Topeka — A federal judge in Kansas has issued a stay in what would be the military’s first execution since 1961 so that an appeal by the condemned prisoner can be heard.
U.S. District Judge Richard Rogers issued the order Nov. 26 in the case of Ronald A. Gray, whose execution was scheduled for Dec. 10. Rogers has not set a date to hear Gray’s appeal.
Gray, 43, was convicted and sentenced to die in military court in 1988 for two murders and three rapes in the Fayetteville, N.C., area while he was stationed at Fort Bragg.
He pleaded guilty in civilian courts to two separate murders and five separate rapes and was sentenced to three consecutive and five concurrent life prison terms.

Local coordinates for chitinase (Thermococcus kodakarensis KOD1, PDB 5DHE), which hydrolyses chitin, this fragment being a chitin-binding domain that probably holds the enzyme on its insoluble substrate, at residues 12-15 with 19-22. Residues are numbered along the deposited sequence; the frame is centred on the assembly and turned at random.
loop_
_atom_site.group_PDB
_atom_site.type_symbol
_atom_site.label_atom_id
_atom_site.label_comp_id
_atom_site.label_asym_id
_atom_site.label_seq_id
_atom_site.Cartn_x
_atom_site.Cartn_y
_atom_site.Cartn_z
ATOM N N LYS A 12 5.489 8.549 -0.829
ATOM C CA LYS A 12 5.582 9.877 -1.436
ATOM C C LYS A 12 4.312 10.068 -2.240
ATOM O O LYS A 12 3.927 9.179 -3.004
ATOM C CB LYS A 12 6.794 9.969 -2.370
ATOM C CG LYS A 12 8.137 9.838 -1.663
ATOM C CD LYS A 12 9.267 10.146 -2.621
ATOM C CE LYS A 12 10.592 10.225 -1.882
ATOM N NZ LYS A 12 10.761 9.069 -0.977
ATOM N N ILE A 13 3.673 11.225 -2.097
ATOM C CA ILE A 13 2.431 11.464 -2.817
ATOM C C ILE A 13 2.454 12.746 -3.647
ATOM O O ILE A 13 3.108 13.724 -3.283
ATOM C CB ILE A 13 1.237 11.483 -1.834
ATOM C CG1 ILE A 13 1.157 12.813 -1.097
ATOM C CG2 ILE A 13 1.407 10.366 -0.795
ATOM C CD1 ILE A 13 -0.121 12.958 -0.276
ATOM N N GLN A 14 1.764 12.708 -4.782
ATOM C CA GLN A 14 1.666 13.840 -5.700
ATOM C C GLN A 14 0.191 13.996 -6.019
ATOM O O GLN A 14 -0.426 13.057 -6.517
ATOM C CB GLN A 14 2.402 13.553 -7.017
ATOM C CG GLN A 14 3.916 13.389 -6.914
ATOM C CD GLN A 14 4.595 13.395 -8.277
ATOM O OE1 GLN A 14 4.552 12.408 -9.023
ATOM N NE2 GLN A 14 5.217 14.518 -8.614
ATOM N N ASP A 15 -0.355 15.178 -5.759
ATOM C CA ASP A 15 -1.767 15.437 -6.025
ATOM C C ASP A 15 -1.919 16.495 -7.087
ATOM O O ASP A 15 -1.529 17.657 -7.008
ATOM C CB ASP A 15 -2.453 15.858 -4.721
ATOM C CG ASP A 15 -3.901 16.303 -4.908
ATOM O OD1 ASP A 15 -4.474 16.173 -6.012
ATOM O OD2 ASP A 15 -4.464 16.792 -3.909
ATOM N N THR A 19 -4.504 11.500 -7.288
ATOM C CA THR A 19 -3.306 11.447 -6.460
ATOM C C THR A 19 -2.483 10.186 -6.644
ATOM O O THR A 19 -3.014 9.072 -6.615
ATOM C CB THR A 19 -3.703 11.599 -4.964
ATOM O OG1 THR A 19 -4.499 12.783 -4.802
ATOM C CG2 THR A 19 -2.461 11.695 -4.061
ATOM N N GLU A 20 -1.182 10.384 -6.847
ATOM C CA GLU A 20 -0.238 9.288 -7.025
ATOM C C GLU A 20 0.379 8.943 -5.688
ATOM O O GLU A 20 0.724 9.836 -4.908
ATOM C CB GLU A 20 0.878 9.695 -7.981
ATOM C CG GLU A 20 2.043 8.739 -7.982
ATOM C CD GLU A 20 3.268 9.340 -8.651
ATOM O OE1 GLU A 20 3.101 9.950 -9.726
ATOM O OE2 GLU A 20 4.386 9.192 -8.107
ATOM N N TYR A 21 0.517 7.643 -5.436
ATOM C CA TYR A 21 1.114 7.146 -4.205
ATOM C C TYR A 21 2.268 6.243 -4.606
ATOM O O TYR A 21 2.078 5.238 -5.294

Attorneys for the Justice Department filed documents Tuesday asking Rogers to reconsider his stay order, saying Gray has had ample time to file an appeal.
In seeking the stay, Gray’s attorney, Thomas Bath, had argued that he couldn’t appeal until President George W. Bush signed the execution order in July.
Bath noted that it took seven years from the time the U.S. Supreme Court denied Gray’s request for review until Bush signed the execution order, starting the clock for further appeals.
The date and location — a federal complex in Terre Haute, Ind. — was approved in August by Army Secretary Pete Geren.